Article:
An article in the DC Examiner quotes Neabsco Supervisor John Jenkins as being open to changing the Rule of Law Resolution to focus on “‘the worst of the worst’ instead of traffic violators,” as if returning the focus of having law enforcement clean up the mess after a tragedy is a better policy than preventing that mess in the first place. Given the kind of unlawful behavior we’ve seen from illegal aliens over the past few years, I can’t imagine why anyone could responsibly argue that playing catch-and-release with illegal aliens under any circumstances is anything that approaches responsible public policy.
This past month Prince William County Police apprehended an illegal alien during a traffic stop who had skipped bail on an attempted murder charge in Montgomery County, MD, and the Department’s policy of checking the immigration status of all suspected illegal aliens is credited as the reason why this one of the half-million illegal alien absconders running loose in the country was finally caught. A triple homicide in Woodbridge last year was committed by an illegal alien who had previous interactions with county police officers for non-arrestable offenses. In all too many cases, illegal aliens who ultimately murder, rape, assault or otherwise violently harm Prince William County residents have been pulled over for traffic violations before they committed their crimes just as one of the 9-11 hijackers had been pulled over by the New Jersey Highway Patrol before he assisted in the murder of over three thousand innocent Americans. Catch-and-release is a terrible policy, with deadly consequences.
Some of those consequences are less deadly, but far more frequent. Persons driving without a license and insurance have been a constant complaint of county residents who were fed up with non-english speaking drivers fleeing accident scenes such as the one where Prince William County Police Lieutenant Harrover was nearly killed by a drunken illegal alien driver without a license. I’ve talked to at least a dozen county residents who have had their parked cars hit by persons who couldn’t speak English and had no drivers license and who tried to flee the scene of the accident, leaving them to shoulder the expense of getting their property repaired. The problem is so common that Mexicans Without Borders pleaded with their illegal alien membership days before the Rule of Law Resolution went into effect to stop driving without a license lest they end up getting deported if caught by the police. The public safety issue here is enormous.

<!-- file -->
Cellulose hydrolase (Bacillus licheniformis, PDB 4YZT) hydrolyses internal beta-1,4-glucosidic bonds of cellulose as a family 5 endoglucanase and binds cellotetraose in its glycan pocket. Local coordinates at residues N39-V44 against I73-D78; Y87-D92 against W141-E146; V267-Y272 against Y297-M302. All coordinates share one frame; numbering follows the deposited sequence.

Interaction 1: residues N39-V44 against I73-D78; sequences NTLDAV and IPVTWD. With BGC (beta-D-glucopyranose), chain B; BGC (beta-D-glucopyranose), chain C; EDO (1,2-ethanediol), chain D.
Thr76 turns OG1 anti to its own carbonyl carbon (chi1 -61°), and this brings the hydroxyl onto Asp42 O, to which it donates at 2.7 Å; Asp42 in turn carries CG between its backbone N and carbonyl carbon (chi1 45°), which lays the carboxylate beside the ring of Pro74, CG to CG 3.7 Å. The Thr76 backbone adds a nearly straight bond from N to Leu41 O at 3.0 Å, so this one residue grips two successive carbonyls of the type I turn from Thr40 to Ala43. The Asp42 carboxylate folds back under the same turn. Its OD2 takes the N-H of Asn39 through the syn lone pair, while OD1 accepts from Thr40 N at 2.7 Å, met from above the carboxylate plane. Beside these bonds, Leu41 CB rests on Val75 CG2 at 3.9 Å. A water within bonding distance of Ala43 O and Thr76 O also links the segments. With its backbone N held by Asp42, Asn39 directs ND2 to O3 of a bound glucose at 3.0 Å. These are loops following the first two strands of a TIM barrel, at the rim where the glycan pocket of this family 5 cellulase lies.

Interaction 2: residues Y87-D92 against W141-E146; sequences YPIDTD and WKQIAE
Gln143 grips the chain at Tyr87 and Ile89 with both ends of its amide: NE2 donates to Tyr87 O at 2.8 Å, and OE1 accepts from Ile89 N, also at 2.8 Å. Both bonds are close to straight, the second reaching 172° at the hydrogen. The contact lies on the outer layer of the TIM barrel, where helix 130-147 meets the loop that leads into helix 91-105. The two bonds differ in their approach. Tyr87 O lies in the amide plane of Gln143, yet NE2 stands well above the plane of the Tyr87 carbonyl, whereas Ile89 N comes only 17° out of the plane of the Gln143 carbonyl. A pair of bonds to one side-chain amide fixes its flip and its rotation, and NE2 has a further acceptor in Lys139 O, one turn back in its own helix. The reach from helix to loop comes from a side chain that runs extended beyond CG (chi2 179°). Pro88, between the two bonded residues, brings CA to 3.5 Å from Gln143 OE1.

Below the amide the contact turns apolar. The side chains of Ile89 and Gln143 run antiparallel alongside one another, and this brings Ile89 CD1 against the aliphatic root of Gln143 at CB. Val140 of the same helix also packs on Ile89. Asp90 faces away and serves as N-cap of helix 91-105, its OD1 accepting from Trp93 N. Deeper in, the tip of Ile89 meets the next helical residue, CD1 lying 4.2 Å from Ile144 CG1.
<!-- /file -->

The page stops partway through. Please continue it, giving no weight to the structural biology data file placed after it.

Before the Rule of Law Resolution went into effect, traffic court at the Judicial Center in Manassas was inundated with foreign nationals of uncertain legal status who had been charged with driving without a license. Often, these persons were charged a nominal $50 or $100 for driving without a license and released, making the consequence of willfully violating our laws so minimal that it utterly failed to deter this dangerous behavior. As a direct result of this complete unwillingness to ensure that our laws were respected, our government encouraged dangerous behavior on our roads and a tolerance towards unlawful behavior that encouraged illegal aliens to violate the law. Now that illegal aliens are aware of real potential consequences for the willful violation of our laws, a significant number of them aren’t driving in the county, and many of them have left.
Now John Jenkins is considering taking the policies that have dramatically increased public safety and put an end to this outrage, and throwing them away. This is terribly irresponsible, and I would hope that county residents would ensure that he is made clear on just how insane an idea this actually is by calling him at 703-792-4668 (his aide can be reached at 703-792-4667) and mailing him and his colleagues at firstname.lastname@example.org. If we wait for the not-so-worst to actually become the “worst of the worst” we put our citizens in grave and deliberate danger that we have proven is avoidable. If we demonstrate that breaking the law carries no meaningful consequences, we effectively reward unlawful behavior to the detriment of our security and safety. As a policy initiative, this just plain stinks.
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